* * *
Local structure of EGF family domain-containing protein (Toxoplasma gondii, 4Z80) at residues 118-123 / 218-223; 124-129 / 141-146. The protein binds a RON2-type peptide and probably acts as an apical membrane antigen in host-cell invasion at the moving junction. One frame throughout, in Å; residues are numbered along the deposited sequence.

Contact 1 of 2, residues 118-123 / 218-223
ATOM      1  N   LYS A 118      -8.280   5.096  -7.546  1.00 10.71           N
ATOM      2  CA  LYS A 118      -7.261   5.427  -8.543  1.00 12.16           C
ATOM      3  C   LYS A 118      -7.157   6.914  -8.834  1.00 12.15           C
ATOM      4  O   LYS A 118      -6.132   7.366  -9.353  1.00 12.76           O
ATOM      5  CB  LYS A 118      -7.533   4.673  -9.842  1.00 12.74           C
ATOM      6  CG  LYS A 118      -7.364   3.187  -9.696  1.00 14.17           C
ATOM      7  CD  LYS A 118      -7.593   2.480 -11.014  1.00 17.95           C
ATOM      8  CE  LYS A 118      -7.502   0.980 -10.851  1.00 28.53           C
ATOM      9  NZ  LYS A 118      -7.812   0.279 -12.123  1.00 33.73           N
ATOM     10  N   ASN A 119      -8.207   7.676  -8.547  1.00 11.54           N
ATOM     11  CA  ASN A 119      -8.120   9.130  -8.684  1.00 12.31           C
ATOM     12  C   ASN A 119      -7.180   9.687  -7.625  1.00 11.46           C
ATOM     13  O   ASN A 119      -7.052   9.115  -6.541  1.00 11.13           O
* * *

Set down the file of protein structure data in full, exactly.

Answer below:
Local structure of EGF family domain-containing protein (Toxoplasma gondii, 4Z80) at residues 118-123 / 218-223; 124-129 / 141-146. The protein binds a RON2-type peptide and probably acts as an apical membrane antigen in host-cell invasion at the moving junction. One frame throughout, in Å; residues are numbered along the deposited sequence.

Contact 1 of 2, residues 118-123 / 218-223
ATOM      1  N   LYS A 118      -8.280   5.096  -7.546  1.00 10.71           N
ATOM      2  CA  LYS A 118      -7.261   5.427  -8.543  1.00 12.16           C
ATOM      3  C   LYS A 118      -7.157   6.914  -8.834  1.00 12.15           C
ATOM      4  O   LYS A 118      -6.132   7.366  -9.353  1.00 12.76           O
ATOM      5  CB  LYS A 118      -7.533   4.673  -9.842  1.00 12.74           C
ATOM      6  CG  LYS A 118      -7.364   3.187  -9.696  1.00 14.17           C
ATOM      7  CD  LYS A 118      -7.593   2.480 -11.014  1.00 17.95           C
ATOM      8  CE  LYS A 118      -7.502   0.980 -10.851  1.00 28.53           C
ATOM      9  NZ  LYS A 118      -7.812   0.279 -12.123  1.00 33.73           N
ATOM     10  N   ASN A 119      -8.207   7.676  -8.547  1.00 11.54           N
ATOM     11  CA  ASN A 119      -8.120   9.130  -8.684  1.00 12.31           C
ATOM     12  C   ASN A 119      -7.180   9.687  -7.625  1.00 11.46           C
ATOM     13  O   ASN A 119      -7.052   9.115  -6.541  1.00 11.13           O